The International Monetary Fund (IMF) recently released its biannual World Economic Outlook, which includes the projection that India’s GDP growth will fall by 10.3% in FY21. This rate was revised downwards since the IMF’s June forecast of a 4.5% fall, due to a worse-than-expected shrinkage in economic activities in India during the April to June 2020 quarter, resulting from the coronavirus pandemic and the strict lockdown imposed to help stop the spread of the virus. The country was the worst performer among the G20 economies during the April to June quarter, shrinking by 23.9%.
According to the IMF, all emerging market and developing economy regions are expected to contract in 2020. This includes large economies such as India and Indonesia, which are still trying to control the spread of COVID19.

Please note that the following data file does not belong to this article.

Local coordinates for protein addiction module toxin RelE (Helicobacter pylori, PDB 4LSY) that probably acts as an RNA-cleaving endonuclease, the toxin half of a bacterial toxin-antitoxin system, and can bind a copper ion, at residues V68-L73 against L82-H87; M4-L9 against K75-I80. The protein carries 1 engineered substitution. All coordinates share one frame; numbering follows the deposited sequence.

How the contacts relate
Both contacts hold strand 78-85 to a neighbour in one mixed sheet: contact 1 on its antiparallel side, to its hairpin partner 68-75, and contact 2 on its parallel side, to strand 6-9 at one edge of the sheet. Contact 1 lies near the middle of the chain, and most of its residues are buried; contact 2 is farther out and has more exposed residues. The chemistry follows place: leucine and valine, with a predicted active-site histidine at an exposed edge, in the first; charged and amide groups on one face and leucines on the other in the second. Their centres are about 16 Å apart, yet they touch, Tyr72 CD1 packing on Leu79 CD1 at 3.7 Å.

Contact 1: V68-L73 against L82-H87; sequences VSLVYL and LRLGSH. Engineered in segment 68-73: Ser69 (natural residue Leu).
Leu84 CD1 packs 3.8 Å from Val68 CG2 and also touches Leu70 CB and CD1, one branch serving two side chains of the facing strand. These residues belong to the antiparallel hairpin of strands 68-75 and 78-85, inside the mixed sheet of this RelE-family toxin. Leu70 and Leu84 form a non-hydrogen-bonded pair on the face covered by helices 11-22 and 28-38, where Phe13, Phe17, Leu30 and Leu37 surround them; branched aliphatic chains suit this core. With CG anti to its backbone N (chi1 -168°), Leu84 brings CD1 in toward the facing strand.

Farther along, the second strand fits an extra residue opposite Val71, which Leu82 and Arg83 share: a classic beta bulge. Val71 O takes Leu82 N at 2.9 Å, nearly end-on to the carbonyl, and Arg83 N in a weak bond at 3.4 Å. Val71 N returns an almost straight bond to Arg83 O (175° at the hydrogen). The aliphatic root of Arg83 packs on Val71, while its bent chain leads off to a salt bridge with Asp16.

Despite the grim prediction for this year, the IMF expects India to rebound by 8.8% in 2021.
The country’s central bank, the Reserve Bank of India (RBI) has predicted that the economy will contract 9.5% in FY21, with mild growth seen in the March quarter.
According to IMF chief economist, Ms. Gita Gopinath, the road to recovery for global economies is likely to be “long, uneven, and highly uncertain”, adding that it was essential that fiscal and monetary policy support are not prematurely withdrawn, as best possible.